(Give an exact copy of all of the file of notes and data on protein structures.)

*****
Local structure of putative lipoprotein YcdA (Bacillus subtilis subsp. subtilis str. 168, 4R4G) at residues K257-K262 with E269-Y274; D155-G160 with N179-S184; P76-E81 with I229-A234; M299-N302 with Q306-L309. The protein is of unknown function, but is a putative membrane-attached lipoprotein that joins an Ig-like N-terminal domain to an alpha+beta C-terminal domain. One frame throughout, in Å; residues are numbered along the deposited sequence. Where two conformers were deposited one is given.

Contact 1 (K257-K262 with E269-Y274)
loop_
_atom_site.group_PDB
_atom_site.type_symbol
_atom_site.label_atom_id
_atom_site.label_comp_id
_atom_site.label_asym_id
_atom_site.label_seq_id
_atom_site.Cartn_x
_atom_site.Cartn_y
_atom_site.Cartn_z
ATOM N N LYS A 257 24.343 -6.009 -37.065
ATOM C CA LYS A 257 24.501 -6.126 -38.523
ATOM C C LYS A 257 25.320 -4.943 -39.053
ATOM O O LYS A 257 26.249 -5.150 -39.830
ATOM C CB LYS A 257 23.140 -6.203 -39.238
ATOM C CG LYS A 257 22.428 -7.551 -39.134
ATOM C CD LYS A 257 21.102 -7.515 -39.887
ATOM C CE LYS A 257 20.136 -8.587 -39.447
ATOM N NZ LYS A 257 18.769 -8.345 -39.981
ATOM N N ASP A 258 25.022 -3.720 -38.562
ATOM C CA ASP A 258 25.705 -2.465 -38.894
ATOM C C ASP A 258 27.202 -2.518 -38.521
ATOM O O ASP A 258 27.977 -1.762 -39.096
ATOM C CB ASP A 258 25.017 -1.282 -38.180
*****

Local structure of putative lipoprotein YcdA (Bacillus subtilis subsp. subtilis str. 168, 4R4G) at residues K257-K262 with E269-Y274; D155-G160 with N179-S184; P76-E81 with I229-A234; M299-N302 with Q306-L309. The protein is of unknown function, but is a putative membrane-attached lipoprotein that joins an Ig-like N-terminal domain to an alpha+beta C-terminal domain. One frame throughout, in Å; residues are numbered along the deposited sequence. Where two conformers were deposited one is given.

Contact 1 (K257-K262 with E269-Y274)
loop_
_atom_site.group_PDB
_atom_site.type_symbol
_atom_site.label_atom_id
_atom_site.label_comp_id
_atom_site.label_asym_id
_atom_site.label_seq_id
_atom_site.Cartn_x
_atom_site.Cartn_y
_atom_site.Cartn_z
ATOM N N LYS A 257 24.343 -6.009 -37.065
ATOM C CA LYS A 257 24.501 -6.126 -38.523
ATOM C C LYS A 257 25.320 -4.943 -39.053
ATOM O O LYS A 257 26.249 -5.150 -39.830
ATOM C CB LYS A 257 23.140 -6.203 -39.238
ATOM C CG LYS A 257 22.428 -7.551 -39.134
ATOM C CD LYS A 257 21.102 -7.515 -39.887
ATOM C CE LYS A 257 20.136 -8.587 -39.447
ATOM N NZ LYS A 257 18.769 -8.345 -39.981
ATOM N N ASP A 258 25.022 -3.720 -38.562
ATOM C CA ASP A 258 25.705 -2.465 -38.894
ATOM C C ASP A 258 27.202 -2.518 -38.521
ATOM O O ASP A 258 27.977 -1.762 -39.096
ATOM C CB ASP A 258 25.017 -1.282 -38.180